It was clear throughout the trial that Chaka Fattah never thought it would happen - never thought it could happen - that he would really lose it all.
Through four weeks of damning testimony, the 11-term congressman who had so long dominated the stratosphere of Philly politics came across as all cool confidence and smiles.
He smiled after prosecutors explained how he orchestrated an illegal $1 million loan for his floundering 2007 mayoral campaign and then paid it back with stolen money. Money meant to expand access to higher education for low-income students - the very kind of effort the West Philly native had staked his legacy on helping to foster.
He smiled after prosecutors described how he raided campaign funds to pay college tuition for his bumbling son Chip, now doing five years in federal prison for fraud.
He smiled after prosecutors detailed the sham sale of a Porsche owned by his wife, former NBC10 news anchor Renee Chenault-Fattah, to cover up a bribe.
And he smiled when Justice Department lawyer Eric Gibson pointed at him and said: "The arrogance on display here is astounding."
It has been for so long.
Here was a man who stood accused not of the petty political graft to which Philadelphians have grown inured, but of elaborate crimes remarkable both in their scope and in the congressman's nonchalant attitude toward them.
Here was a man who had ascended from poverty to a top echelon of national power, only to betray those he left behind - all to pay for a lifestyle he could not afford and a quest for power he ultimately could not attain.
Here was a man who smiled through nearly a decade of investigation and kept smiling to the end.
Now the mighty Fattah has finally fallen - his long political career capped with a federal conviction for racketeering conspiracy, bribery, money laundering, and fraud.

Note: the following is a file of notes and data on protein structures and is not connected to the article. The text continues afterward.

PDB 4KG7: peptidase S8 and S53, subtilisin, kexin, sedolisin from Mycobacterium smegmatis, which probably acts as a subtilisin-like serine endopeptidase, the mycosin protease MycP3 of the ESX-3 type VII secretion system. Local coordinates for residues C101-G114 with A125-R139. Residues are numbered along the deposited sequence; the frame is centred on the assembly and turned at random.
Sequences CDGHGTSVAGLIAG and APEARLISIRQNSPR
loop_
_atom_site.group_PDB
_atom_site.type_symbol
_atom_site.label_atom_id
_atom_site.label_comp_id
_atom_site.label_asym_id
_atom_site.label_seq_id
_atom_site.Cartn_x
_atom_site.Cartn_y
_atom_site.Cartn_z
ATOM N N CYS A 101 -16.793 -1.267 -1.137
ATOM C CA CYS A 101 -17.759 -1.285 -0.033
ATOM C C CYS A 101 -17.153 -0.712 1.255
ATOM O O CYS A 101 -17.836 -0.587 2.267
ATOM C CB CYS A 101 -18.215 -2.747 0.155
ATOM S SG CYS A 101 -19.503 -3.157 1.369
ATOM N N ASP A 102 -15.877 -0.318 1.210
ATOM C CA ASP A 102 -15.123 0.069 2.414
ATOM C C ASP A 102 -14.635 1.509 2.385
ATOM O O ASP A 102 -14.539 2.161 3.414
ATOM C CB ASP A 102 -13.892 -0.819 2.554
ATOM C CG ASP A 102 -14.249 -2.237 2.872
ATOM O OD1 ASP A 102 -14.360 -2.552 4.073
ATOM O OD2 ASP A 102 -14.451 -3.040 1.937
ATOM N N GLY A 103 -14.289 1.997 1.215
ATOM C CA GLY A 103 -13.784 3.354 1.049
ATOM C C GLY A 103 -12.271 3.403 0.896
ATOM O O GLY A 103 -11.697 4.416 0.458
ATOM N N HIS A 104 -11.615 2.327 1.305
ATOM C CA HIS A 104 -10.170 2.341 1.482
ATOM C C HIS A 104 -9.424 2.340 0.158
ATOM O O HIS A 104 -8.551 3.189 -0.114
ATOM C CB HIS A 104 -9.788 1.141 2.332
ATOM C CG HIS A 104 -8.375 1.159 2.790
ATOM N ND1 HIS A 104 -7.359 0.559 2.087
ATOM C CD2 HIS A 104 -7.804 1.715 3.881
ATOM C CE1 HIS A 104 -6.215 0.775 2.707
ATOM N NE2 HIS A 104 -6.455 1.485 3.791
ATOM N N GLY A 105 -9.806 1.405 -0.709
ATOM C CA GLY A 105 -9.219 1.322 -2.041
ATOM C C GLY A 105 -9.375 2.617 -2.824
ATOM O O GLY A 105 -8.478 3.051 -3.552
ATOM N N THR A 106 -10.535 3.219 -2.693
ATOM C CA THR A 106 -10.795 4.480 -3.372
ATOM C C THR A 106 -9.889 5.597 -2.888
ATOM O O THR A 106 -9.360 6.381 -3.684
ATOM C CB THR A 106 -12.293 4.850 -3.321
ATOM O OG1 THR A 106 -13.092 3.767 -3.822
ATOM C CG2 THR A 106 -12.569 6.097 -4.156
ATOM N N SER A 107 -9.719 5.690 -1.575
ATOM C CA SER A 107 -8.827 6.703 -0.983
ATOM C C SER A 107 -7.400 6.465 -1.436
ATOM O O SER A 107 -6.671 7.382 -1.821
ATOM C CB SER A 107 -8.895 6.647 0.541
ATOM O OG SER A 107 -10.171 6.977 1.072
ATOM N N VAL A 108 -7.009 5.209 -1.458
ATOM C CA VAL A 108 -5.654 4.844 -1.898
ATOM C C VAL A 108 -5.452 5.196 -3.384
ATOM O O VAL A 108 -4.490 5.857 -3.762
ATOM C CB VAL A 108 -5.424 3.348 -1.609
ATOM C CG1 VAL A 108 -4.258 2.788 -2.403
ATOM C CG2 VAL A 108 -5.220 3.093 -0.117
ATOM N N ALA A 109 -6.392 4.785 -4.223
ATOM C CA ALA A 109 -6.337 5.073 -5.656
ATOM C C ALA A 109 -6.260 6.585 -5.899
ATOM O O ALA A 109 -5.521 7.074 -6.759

A long stay in prison surely awaits.
Even when it was clear he had fallen, that resignation was inevitable, Fattah tried to hold on. Even in disgrace, he tried to cut himself one last deal.
He told House Speaker Paul Ryan he would resign - in time. He planned to stay in office until Oct. 3, literally one day before sentencing, when he would likely be carted off to federal prison.
Until then, he was fine collecting a check. A final insult.
Fattah's resignation letter was a testament to the arrogance that brought him down. It was filled not with remorse, but with a compilation of the greatest hits of his resume. Instead of owning up to his crimes, he bragged of showering federal money on education, housing, and programs for inner cities.
But as the trial showed, all of that came with a price. In his letter he touted the early college awareness program, GEAR UP. That's just the type of educational nonprofit he stole from.
In the most quintessential of Philly ways, many of Fattah's political buds responded to his conviction not with calls for resignation, but with fulsome praise for his accomplishments - and with deference. The same deference they had afforded the congressman all along. And after the fall, they gave him one last courtesy that, for all his crimes, he did not deserve.
Fattah should decide when to leave on his own, they said. But it was so clear he no longer had a choice.
A federal jury made that decision for him. And it was echoed by his colleagues in Congress who decried his crimes and showed him the door.
In the end, Fattah's arrogance abated just enough for him to see that there would be no deal.
October was a dream. He had well and truly fallen. There was nothing left to do but yield to the prison cell that awaits.
After so long, there was little left to smile about.